Cacilhas ekes out barely a dozen lines on Wikipedia and is not in our Portugal guide book but, like so much of any unfamiliar landscape, it can still startle and delight, at least for an afternoon.
We gave Cacilhas one of our afternoons in Lisbon because our AirBnB host told us we could get delicious seafood on the waterfront there. Combine delicious seafood with seeing Lisbon from a boat, and how could we not go? For a mere 1.20€, we hopped one of the passenger ferries that dart across the River Teja (Tagus in gringo) to burp hordes of commuters, other locals and the occasional diner onto the opposing quay every 15 minutes, 20 hours every day.
Cacilhas (6,000 souls in 2011) is the waterfront of larger Almada, and it did indeed hold the power to startle and delight.
We found the last man of war commissioned by the Portuguese Navy retired there. Forty-four guns strong, the Dom Fernando II e Glória has been meticulously and lovingly restored by the Navy to 1850s standards and crewed with mannequins that depict everything from manning the war cannons to being held in irons. Louis was in heaven, and Doris was at least in the clouds.
Then there was the old Catholic church on the main street. Simple and the color of the Lisbon sky on the outside, the interior of Our Lady of Bom Sucesso was astonishing – paneled its entire length in classic blue and white azulejos depicting scenes from the life of Christ, some of the tiles survivors of the 1755 earthquake.
The contemporary pièce de résistance was the waterfront and the ruins that line it all the way to lunch.
For maybe a kilometer, the quay is lined with what were once factories, warehouses, elegant homes, stores and other relics of prosperity. Today, they are all ruins – stone and brick shells of former industry and grandeur, some still clinging to the last tiles of their glory, all now serving as a running canvas for kaleidoscopic graffiti.
On the crumbling stone docks, tourists take selfies, and fishermen trail lines into the river, Lisbon shimmering on its seven hills in the background.
Our host had told us to walk walk walk even when it seemed there could be nothing beyond, and we would finally come upon two restaurants: Atira-te au Rio and Ponto Final. Ponto Final is closed on Tuesdays so Atira-te it was. In other seasons, the turquoise tables and chairs on the on the water must be filled. On a brisk December afternoon, the diners were all indoors. Lucky for us, a premier window table was waiting.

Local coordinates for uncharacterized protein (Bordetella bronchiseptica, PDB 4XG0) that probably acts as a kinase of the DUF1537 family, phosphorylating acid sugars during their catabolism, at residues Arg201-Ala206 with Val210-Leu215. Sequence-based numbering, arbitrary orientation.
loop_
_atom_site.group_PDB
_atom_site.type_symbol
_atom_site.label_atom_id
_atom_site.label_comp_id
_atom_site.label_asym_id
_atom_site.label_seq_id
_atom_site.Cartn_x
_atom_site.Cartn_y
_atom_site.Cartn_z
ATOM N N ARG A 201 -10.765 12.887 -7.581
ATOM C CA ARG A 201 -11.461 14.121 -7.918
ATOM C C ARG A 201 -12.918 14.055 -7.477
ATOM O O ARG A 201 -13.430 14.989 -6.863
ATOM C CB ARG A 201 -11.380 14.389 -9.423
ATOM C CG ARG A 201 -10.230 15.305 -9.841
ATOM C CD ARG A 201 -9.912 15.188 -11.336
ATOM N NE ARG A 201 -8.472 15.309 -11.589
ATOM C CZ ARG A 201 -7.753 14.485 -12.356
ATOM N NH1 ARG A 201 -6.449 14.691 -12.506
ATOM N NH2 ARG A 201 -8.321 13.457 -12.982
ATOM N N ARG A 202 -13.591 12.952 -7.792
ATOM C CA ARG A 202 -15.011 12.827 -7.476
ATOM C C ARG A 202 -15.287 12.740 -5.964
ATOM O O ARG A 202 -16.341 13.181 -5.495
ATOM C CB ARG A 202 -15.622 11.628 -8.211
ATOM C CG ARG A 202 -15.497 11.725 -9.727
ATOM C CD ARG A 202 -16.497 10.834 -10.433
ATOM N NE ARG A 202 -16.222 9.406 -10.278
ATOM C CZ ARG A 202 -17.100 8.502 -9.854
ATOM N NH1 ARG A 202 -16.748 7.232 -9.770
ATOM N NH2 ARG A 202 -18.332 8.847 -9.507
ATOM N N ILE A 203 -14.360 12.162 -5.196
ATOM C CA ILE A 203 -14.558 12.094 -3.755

It was chilly inside, too. A glowing space heater warmed the cook, but the wait staff of two wore scarves and heavy sweaters. Guests warmed themselves on the food and wine. Grilled octopus salad and grouper on shrimp rice, washed down with crisp Portuguese wine wine, did it for us.
Like nearly everyone we meet anywhere around Lisbon, our waiter spoke excellent English. (Note to anyone considering Portugal but daunted by the prospect of navigating Portuguese: One of our more startling discoveries is how widely and well English is spoken. Of all the European cities where we travel, only in the Netherlands is it as widely and fluently used.) We asked about the ruins and how such an excellent restaurant ended up in such a forsaken-feeling location.
Even though he has spent his whole life in the area, the waiter did not know the story behind the ruins. “They were here when I was born,” he said. He believed they might have been sardine factories that had been closed and abandoned along with the homes and services that once flourished around them. Periodically, there is talk of restoring the waterfront, possessing as it does waterfront, spectacular views of the city and cheap, reliable transportation, but nothing ever comes of it, he said.
Meanwhile, the owner of Atira-te au Rio thrives. Twenty-five years ago, when there was even less traffic to Cacilhas than there is today, he opened a bar for one and only one reason: the views, according to the waiter. As time went on and traffic grew, Atira-te grew, slowly, quietly and successfully. Now the restaurant is open 10 or 12 hours a day, depending on the season, 364 days a year, mostly patronized by tourists who find it in the restaurant reviews and day trippers like our host, Carlos, from Lisbon. The waiter says there are people who have spent their entire lives nearby and have no idea Atira-te and Pont Final exist.
There was actually still more to see. Perhaps a five-minute walk beyond lunch, a skyscraping elevator soars to the 900-foot-tall Sanctuary of Christ the King monument, inspired by the Christ the Redeemer statue in Brazil.
We left the Sanctuary for another lunchtime beyond the ruins of Cacilhas and ferried back to Lisbon under a setting sun.
In the rear-view mirror:
• Reunion weekend: Brian Kelly and Louis started working together in 1971 and were reunited, briefly, in 2014, when Louis was in London on his last documentary assignment for CBC. Bryan and his wife, Caroline, flew in to share the weekend with us.
• Nata and queijadas de sapa: Portugal is a land of bakeries. Nata is an egg custard treat native to Lisboa (left). Queijadas de sapa is a miracle of almonds and marzipan local to fairy-tale Sintra, 15 miles away. Resistance is futile.
Coming soon: Those Romantic Portuguese